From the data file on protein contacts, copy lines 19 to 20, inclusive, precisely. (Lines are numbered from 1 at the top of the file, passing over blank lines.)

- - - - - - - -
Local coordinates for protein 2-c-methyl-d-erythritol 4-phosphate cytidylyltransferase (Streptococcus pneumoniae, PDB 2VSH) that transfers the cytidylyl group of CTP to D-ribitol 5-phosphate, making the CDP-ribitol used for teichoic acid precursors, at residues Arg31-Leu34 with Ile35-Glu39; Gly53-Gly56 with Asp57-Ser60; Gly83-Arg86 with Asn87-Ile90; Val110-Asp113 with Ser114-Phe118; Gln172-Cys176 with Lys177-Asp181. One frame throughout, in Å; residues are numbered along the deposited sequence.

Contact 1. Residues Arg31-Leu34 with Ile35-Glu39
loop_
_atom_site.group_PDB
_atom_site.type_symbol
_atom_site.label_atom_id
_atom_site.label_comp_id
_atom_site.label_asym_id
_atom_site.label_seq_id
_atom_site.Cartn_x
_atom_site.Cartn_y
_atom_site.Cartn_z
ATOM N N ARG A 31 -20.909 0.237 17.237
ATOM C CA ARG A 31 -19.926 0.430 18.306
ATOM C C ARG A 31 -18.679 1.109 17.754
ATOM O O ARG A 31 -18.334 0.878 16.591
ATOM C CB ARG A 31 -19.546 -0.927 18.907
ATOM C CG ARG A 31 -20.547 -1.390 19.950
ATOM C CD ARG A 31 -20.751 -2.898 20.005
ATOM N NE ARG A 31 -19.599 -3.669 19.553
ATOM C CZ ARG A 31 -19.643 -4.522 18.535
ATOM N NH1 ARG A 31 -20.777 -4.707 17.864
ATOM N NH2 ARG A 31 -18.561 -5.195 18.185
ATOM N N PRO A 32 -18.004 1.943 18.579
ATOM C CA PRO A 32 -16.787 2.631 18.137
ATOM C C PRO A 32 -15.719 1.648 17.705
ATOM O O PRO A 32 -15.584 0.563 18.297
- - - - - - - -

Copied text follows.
ATOM C CD ARG A 31 -20.751 -2.898 20.005
ATOM N NE ARG A 31 -19.599 -3.669 19.553